‘Any healthy man can go without food for two days – but not without poetry’ – Charles Baudelaire
Here at The Reader Organisation we firmly believe that reading poetry (and prose, too) in a group setting – such as the shared reading groups we run across the country – is beneficial for the reader’s mental health and wellbeing. Not only is it a social activity, but it is proven to increase group members’ self-confidence and self-understanding.
Our belief in literature has been reiterated by the Scottish medical community who, in collaboration with the Scottish Poetry Library, have published Tools of the Trade, a poetry anthology which has been gifted to every graduate doctor in Scotland this year.
Whilst some of these poems specifically refer to medical life – Michael Rosen’s ‘These are the Hands’, and ‘A Medical Education’ by Glenn Colquhoun – many also deal with the ideas of moving on, moving forward, and dealing with difficult situations. These literary tools are not only invaluable for the mental health of the new doctors in providing a space to explore common medical situations (both humorous and serious), but there is also a focus on the patients’ view of medical life – and what doctors can do to improve this.
Arguably, many of the graduate doctors may never read the anthology; however its presence both in their lives, and the fact of its actual publication demonstrates how integral poetry is for a person’s wellbeing, regardless of their occupation, interests, or personal situation.
If you have recently graduated, recently overcome an obstacle, or just need a bit of a pick-me-up during the working week, you might find this poem to your liking (and may have heard it recited at a recent graduation ceremony):
Out of the night that covers me,
Black as the Pit from pole to pole,
I thank whatever gods may be
For my unconquerable soul.
In the fell clutch of circumstance
I have not winced nor cried aloud.
Under the bludgeonings of chance
My head is bloody, but unbowed.
Beyond this place of wrath and tears
Looms but the horror of the shade,
And yet the menace of the years
Finds, and shall find me, unafraid.
It matters not how strait the gate,
How charged with punishments the scroll,
I am the master of my fate;
I am the captain of my soul.
W. E. Henley
Her Royal Highness the Duchess of Cornwall visited the group, which is specifically for people living with dementia, at the reopening of Exeter Library. Alongside group members, the Duchess enjoyed some pieces of great literature as they were read aloud, proving to be a wonderful addition to the Royal tour of the South West.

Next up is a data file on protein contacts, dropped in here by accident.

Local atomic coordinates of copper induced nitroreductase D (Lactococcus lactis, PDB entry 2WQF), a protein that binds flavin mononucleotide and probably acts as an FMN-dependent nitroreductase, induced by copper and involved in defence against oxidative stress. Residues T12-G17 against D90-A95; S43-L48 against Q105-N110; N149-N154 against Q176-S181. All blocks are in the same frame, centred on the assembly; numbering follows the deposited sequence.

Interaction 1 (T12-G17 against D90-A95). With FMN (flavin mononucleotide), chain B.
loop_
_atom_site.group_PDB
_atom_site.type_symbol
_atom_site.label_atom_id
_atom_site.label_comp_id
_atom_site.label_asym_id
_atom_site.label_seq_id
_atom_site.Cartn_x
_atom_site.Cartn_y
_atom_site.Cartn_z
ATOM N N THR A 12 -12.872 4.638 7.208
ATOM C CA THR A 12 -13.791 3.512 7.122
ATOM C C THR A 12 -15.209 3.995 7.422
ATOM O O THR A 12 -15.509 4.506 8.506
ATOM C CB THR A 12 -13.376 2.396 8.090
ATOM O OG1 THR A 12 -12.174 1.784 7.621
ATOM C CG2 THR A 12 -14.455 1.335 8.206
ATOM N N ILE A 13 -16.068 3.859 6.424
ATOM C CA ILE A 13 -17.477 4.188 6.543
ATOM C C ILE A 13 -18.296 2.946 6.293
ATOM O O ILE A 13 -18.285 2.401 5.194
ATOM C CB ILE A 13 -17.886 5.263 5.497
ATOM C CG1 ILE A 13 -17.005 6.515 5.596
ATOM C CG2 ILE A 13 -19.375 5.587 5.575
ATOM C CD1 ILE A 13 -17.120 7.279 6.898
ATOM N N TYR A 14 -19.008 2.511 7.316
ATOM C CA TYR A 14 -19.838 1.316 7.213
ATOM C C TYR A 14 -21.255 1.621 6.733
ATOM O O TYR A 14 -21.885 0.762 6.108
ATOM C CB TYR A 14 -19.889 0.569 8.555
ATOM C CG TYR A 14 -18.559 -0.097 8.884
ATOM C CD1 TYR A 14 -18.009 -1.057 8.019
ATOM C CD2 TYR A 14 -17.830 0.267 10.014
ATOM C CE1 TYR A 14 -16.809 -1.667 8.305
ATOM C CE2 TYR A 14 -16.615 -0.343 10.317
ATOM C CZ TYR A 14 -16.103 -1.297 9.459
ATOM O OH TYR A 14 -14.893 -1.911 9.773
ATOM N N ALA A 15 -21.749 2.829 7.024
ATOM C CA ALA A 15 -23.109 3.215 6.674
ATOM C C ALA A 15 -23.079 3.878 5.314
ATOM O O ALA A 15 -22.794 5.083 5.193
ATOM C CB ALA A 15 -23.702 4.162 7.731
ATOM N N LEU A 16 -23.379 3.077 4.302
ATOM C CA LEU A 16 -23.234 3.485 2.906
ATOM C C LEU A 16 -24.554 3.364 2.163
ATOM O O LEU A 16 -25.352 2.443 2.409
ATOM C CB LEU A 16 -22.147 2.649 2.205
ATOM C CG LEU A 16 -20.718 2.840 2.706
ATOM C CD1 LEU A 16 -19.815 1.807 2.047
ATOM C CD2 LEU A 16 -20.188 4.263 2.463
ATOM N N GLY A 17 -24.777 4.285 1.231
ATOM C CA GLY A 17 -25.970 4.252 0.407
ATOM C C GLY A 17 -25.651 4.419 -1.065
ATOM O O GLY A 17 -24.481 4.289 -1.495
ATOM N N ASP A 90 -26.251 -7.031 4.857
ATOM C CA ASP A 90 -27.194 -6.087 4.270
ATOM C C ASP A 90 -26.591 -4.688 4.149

The Reader Organisation has been working in libraries across the region as part of our work sharing literature with older people. Specifically we run a number of weekly shared reading groups especially for those living with dementia and other memory loss conditions which are aimed at stimulating memories, providing engagement and giving a space for older people to connect with literature they have loved from years past as well as discovering new material in a relaxed and informal atmosphere. There is a growing body of evidence regarding the positive effects of shared reading groups nationwide to the health and wellbeing of those living with dementia which indicates that not only do groups allow members to share thoughts, feelings and memories as they read but also aid in reducing social isolation through their communal setting. More information, including a download of the Centre for Research into Reading, Information and Linguistic Systems at the University of Liverpool (CRILS) research report on shared reading as an Intervention for Older People living with Dementia, can be found on our website: http://www.thereader.org.uk/what-we-do-and-why/older-people-dementia
The Duchess is known for being a literature lover and continues to work to promote the benefits of reading, especially amongst children and young people, and enjoyed reading throughout the day with the official reopening of Exeter Library which includes thousands of new books upon the shelves. As well as listening to the extracts as they were shared her Royal Highness also spoke to Jennifer McDerra, The Reader Organisation’s South West Development Manager, about our work in the area and across the country.
Our first Royal member of the Reading Revolution – perhaps Her Majesty will also be taking part in a spot of shared reading before very long…?